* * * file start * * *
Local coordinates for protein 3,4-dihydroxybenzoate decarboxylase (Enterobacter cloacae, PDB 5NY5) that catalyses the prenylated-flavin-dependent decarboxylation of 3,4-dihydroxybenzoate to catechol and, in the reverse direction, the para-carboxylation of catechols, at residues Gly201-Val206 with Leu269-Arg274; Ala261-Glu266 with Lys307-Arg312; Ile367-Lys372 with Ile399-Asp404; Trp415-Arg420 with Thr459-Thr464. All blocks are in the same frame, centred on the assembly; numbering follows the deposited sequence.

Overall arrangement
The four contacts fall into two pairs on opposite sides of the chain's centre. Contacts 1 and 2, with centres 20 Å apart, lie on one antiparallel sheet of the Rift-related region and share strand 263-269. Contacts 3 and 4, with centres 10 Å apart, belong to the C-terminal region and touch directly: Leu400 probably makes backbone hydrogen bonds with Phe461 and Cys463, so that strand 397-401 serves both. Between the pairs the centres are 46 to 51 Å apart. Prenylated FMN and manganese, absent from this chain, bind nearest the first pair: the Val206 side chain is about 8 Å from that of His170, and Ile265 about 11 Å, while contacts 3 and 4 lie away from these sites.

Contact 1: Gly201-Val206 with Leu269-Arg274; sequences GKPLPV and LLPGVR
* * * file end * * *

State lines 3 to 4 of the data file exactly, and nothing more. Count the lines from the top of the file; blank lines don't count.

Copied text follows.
The four contacts fall into two pairs on opposite sides of the chain's centre. Contacts 1 and 2, with centres 20 Å apart, lie on one antiparallel sheet of the Rift-related region and share strand 263-269. Contacts 3 and 4, with centres 10 Å apart, belong to the C-terminal region and touch directly: Leu400 probably makes backbone hydrogen bonds with Phe461 and Cys463, so that strand 397-401 serves both. Between the pairs the centres are 46 to 51 Å apart. Prenylated FMN and manganese, absent from this chain, bind nearest the first pair: the Val206 side chain is about 8 Å from that of His170, and Ile265 about 11 Å, while contacts 3 and 4 lie away from these sites.

Contact 1: Gly201-Val206 with Leu269-Arg274; sequences GKPLPV and LLPGVR